The San’yaku banzuke is fairly straightforward, with the question being who fills the empty slot at Komosubi vacated by Shodai, and what order the rest of the top men of sumo will take in their respective ranks.

East Rank West
Kisenosato Yokozuna Kakuryu
Harumafuji Yokozuna Hakuho
Terunofuji  Ozeki  Goeido
Takayasu Sekiwake Kotoshogiku
Tamawashi Sekiwake
Mitakeumi Komusubi Yoshikaze

Yokozuna

With just a slight shuffle from March, we now see two time yusho winner Kisenosato as 1 East, with Hakuho dropping to 2 West after sitting out most of Haru with lingering foot problems. During the spring jungyo, Kakuryu was the only Yokozuna making daily appearances for a few weeks, as everyone else was injured and recovering. This further underscores the problems with the current Yokozuna crowd. Now all of them are injured and degraded in some way.

As is frequently the case, there was scant coverage of the true extent of Kisenosato’s injuries, so it will be interesting to see if he is still weakened or if he has fully recovered. Hakuho and Harumafuji were both able to join the jungyo tour a few weeks ago, and were at least able to train with the other rikishi.

Ozeki

Terunofuji’s fantastic performance in March may have not been a sign of things to come, as it seems he re-injured his knees in his day 13 bout against Kakuryu. This explains a few things about his henka against Kotoshogiku, and also why an injured Kisenosato had any chance in his final day match. When Terunofuji is healthy and in fighting form, he is fast, effective and at times a bit scary. We hope he comes to Natsu in form and ready to fight, but fear his chronic injuries are going to hobble him yet again.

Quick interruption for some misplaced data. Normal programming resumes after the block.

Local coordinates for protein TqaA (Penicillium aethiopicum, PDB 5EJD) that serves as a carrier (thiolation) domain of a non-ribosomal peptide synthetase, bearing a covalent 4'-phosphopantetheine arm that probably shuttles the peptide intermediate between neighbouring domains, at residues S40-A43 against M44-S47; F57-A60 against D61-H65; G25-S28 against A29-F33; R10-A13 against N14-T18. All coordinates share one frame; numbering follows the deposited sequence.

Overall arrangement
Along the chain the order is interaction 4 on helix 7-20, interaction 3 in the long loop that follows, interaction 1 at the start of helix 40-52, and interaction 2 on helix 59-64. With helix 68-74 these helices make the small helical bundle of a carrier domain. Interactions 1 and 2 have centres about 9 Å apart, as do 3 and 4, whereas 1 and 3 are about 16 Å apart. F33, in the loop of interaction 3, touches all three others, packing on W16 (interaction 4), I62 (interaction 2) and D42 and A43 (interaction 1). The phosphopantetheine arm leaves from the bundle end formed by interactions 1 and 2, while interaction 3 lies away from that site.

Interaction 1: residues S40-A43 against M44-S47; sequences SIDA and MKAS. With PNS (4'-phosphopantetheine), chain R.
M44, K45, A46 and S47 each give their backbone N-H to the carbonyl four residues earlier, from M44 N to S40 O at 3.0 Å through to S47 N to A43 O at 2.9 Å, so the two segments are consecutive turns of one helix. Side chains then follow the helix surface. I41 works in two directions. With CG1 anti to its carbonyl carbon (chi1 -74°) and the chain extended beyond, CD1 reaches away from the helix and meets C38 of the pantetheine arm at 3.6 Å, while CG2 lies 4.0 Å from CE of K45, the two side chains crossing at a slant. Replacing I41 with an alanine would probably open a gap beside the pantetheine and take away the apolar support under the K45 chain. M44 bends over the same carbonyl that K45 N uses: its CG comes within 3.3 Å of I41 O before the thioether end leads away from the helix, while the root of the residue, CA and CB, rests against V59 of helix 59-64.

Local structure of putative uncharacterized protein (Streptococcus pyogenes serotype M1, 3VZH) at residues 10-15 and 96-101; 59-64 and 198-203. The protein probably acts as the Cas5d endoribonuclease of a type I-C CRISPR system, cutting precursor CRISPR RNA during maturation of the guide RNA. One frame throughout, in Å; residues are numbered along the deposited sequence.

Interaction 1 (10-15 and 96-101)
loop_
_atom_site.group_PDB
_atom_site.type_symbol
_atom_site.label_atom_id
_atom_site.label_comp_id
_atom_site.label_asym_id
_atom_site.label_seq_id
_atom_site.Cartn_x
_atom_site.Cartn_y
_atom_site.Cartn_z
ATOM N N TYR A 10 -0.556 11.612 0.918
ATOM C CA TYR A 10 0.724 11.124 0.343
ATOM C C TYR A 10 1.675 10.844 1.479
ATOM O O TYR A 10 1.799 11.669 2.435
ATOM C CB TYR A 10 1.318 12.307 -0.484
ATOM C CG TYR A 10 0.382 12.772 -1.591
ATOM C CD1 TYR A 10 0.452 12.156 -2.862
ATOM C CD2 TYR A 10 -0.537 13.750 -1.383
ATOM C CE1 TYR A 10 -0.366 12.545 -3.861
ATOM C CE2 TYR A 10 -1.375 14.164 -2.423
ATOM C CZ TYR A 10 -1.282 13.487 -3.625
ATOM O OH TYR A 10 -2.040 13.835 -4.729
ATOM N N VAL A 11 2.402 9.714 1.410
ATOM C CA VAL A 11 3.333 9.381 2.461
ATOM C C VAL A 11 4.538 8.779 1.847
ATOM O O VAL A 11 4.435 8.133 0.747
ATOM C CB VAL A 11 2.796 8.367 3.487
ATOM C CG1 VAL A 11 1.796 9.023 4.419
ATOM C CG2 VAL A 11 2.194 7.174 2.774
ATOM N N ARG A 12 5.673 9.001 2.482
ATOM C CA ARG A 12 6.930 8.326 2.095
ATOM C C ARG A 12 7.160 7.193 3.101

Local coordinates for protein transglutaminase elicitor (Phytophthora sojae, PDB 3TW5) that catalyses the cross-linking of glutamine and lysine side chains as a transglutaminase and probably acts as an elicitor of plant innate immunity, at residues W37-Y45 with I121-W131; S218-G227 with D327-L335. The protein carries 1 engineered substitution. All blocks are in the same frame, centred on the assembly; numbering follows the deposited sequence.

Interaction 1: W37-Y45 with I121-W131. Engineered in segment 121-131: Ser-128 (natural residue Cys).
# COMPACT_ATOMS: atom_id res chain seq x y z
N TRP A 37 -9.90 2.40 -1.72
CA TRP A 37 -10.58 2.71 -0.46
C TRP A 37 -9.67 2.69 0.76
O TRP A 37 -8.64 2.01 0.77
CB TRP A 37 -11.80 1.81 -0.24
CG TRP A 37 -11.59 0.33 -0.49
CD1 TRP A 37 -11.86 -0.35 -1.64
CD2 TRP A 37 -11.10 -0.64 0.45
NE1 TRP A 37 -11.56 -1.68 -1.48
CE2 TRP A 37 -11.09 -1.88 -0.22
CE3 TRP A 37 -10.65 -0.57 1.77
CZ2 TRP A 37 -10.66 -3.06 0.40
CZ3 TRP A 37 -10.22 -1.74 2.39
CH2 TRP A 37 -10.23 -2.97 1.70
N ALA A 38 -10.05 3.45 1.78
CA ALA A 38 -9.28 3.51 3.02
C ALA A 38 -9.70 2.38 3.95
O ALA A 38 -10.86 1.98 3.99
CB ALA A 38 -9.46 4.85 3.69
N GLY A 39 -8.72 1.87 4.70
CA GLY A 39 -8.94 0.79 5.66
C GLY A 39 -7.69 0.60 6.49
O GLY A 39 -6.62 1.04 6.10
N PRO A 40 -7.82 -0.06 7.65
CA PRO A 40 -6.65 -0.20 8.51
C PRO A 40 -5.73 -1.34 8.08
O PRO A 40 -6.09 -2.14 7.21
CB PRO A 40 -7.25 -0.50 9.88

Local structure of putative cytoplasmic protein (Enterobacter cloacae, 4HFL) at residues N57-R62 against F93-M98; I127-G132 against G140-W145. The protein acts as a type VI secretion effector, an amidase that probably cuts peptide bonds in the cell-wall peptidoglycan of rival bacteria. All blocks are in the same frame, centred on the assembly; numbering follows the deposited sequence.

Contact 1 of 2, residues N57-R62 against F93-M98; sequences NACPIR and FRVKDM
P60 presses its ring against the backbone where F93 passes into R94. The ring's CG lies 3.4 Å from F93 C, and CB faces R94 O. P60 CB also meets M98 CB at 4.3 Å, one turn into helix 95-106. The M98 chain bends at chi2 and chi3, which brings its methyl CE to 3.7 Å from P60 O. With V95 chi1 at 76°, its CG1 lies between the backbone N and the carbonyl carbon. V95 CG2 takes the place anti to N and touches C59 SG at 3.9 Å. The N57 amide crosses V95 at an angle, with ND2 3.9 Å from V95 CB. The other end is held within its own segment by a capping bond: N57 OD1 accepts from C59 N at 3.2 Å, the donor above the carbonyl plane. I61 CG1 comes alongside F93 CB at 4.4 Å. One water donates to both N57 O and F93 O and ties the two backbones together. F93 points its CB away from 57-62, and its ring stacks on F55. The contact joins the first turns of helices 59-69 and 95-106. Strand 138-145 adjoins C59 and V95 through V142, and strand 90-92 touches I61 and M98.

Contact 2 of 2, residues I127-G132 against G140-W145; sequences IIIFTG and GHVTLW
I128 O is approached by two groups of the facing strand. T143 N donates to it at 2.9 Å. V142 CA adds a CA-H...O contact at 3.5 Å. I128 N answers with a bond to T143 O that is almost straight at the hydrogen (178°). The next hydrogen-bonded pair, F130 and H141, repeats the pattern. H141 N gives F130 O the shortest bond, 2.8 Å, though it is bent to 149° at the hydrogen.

The same can be said about Goeido, who had a horrific injury towards the end of Hatsu, and had reconstructive surgery on his ankle. He competed during the March tournament in Osaka, and was a complete mess – clearly not recovered or ready for action. He enters this tournament kadoban once again.

Sekiwake

A second tournament with three Sekiwake, as none of them had a record worthy of demotion. Kotoshogiku has decided to remain active and fighting, though his chances of re-promotion to Ozeki are nonexistent. It is unknown if he is still plagued by the injuries that had degraded his performance to the point he was demoted. Tamawashi managed to hold on to his Sekiwake rank with a 1 win kachi-koshi. He is not yet strong enough to contend for an Ozeki slot, but the fact that he has been able to survive as Sekiwake this long is a testament both to his talent (and training) and the problems in the Yokozuna and Ozeki corps.

Of course, there is Takayasu. He is 10 wins away from securing a promotion to Ozeki, and he has been looking in form for the last several basho. But with Kisenosato out and injured, the logical question must be what effect that will have on Takayasu. Both men are constant training partners, and their mutual strength, determination and dedication is what has driven their increasing performance. Take that away, and it’s natural to wonder what effect Kiseonsato’s absence will have on Takayasu’s Ozeki efforts.

Komusubi

Mitakeumi, sumo’s next-next Ozeki, remains at Komusubi in spite of performance and records that would normally have him sharing Sekiwake with Takayasu. Mitakeumi has been bringing fantastic sumo to the dohyo every match, and I am eager to see him battle his way up to the next rank. Joining him at Komusubi is none other than my favorite, Yoshikaze. This was a tough call, as there was such a blood bath in the top 4 Maegashira ranks that Shodai actually had better computed rank, even with his horrific 4-11 record. So there was really only one choice, and that is veteran sumo berserker Yoshikaze.